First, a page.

Hemingway

Hemingway, ese tema enorme, como un iceberg, como un polo,  un territorio y a la vez un magnetismo. Alguna vez tuve una manera de pensar en la literatura que era así: la literatura es todo el espacio y la tensión que pasa entre algo que se podría llamar Hemingway y algo que se podría llamar Faulkner. Ese algo puede ser una figura imaginaria o un territorio. Me lo digo más como una curiosidad que otra cosa, una foto de algún pasado, perdida por ahí, una época en la que muchas cosas eran diferentes.

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En una biblioteca que ya no existe, cuyos restos yacen en el ICANA de Capital, leí hace unos quince años un librito titulado Hemingway on Writing, una suerte de ayudamemoria de todos esos momentos en los que Hemingway rompía su regla, la capa de hielo, y la escritura sobre la escritura salía bien visible a la superficie.  El librito no es más que una colección de citas, sin explicaciones ni aclaraciones (salvo el silencio: categorías, criterio de selección), y junto con otro de Faulkner (Faulkner in the University, a su modo bien distinto también un libro de citas textuales) me persiguieron la imaginación durante tiempo. El de Faulkner lo conseguí hace unos pocos años, el de Hemingway aún no; aunque jamás estuvo fuera de circulación, es una figurita más difícil.

En la red, hay algunos fragmentos de este libro. Me gusta el modo qeu tienen algunos textos de dar vuelta deshechos. Y un libro de citas es ideal para este modo de distribución entre subrepticio y digestivo. Esto que sigue no es nada más que una recopilación para entretener un recuerdo personal. El esfuerzo se debe a (1) y a (2).

(1)

The Craft of Writing

“Writing is something that you can never do as well as it can be done. It is a perpetual challenge and it is more difficult than anything else that I have ever done.”

“There’s no rule on how it is to write. Sometimes it comes easily and perfectly. Sometimes it is like drilling rock and then blasting it out with charges.”

“I think you should learn about writing from everybody who has ever written that has anything to teach you.”

“You see I’m trying in all my stories to get the feeling of the actual life across, not just to depict life, or criticize it, but to actually make it alive.”

Daily Routine

“Ordinarily I never read anything before I write in the morning to try and bite on the old nail with no help, no influence and no one giving you a wonderful example or sitting looking over your shoulder.”

“Charlie’s (Scribner’s) ridiculing of my daily word count was because he did not understand me or writing well nor could know how happy one felt to have put down properly 422 words as you wanted them to be. And days of 1200 or 2700 were something that made you happier than you could believe. Since I found that 400 to 600 well done was a pace I could hold much better was always happy with that number. But if I only had 320 I felt good.”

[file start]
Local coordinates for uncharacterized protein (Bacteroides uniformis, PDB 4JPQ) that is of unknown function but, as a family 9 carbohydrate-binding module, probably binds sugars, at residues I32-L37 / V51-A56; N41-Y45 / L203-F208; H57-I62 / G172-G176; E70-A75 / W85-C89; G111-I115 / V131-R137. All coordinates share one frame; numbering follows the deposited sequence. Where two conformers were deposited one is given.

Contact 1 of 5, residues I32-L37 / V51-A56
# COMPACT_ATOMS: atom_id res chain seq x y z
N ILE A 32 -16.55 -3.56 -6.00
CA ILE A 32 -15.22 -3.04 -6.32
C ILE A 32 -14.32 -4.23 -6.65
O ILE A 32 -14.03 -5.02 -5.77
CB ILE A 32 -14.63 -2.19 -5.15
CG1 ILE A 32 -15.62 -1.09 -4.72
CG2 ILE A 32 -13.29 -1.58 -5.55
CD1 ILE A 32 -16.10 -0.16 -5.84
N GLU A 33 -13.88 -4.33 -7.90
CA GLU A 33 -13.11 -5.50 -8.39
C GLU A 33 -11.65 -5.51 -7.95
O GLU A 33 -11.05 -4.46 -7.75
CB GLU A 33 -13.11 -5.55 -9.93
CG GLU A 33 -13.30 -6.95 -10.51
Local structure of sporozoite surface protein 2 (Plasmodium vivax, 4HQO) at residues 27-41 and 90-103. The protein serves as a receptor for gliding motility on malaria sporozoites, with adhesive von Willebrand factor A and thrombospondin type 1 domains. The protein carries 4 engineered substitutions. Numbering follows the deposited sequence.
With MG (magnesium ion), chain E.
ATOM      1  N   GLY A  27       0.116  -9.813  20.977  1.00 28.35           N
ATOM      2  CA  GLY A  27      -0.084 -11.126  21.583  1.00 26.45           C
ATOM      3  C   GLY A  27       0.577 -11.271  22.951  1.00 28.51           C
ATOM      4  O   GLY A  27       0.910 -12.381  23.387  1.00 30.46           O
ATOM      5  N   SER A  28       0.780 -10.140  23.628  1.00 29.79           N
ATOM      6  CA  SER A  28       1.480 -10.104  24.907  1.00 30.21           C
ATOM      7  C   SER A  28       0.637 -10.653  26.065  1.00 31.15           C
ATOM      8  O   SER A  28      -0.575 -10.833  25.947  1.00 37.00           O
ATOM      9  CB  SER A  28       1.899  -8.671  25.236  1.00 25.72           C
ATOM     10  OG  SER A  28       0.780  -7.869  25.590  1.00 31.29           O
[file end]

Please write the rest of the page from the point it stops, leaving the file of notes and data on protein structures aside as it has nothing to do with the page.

On Success

“Whatever success that I have had has been through writing what I know about.”

On Criticism

“I hold very simply, that a critic has a right to write anything he wishes about your work no matter how wrong he may be. I also hold that a critic has no right to write about your private life while you are alive.”

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(2)

“There is nothing to writing” he wrote. “All you do is sit down at a typewriter and bleed.”

#1 Start with the simplest things

#2 Boil it down

#3 Know what to leave out

#4 Write the tip of the ice-berg, leave the rest under the water

#5 Watch what happens today

#6 Write what you see

#7 Listen completely

#8 Write when there is something you know, and not before

#9 Look at words as if seeing them for the first time

#10 Use the most conventional punctuation you can

#11 Ditch the dictionary

#12 Distrust adjectives

#13 Learn to write a simple declarative sentence

#14 Tell a story in six words

#15 Write poetry into prose

#16 Read everything so you know what you need to beat

#17 Don’t try to beat Shakespeare

#18 Accept that writing is something you can never do as well as it can be done

#19 Go fishing in summer

#20 Don’t drink when you’re writing

#21 Finish what you start

#22 Don’t worry. You’ve written before and you will write again

#23 Forget posterity. Think only of writing truly

#24 Write as well as you can with no eye on the market

#25 Write clearly – and people will know if you are being true

#26 Just write the truest sentence that you know

#27 Remember that nobody really knows or understands the secret

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(1) = De acá.

(2) = De acá.

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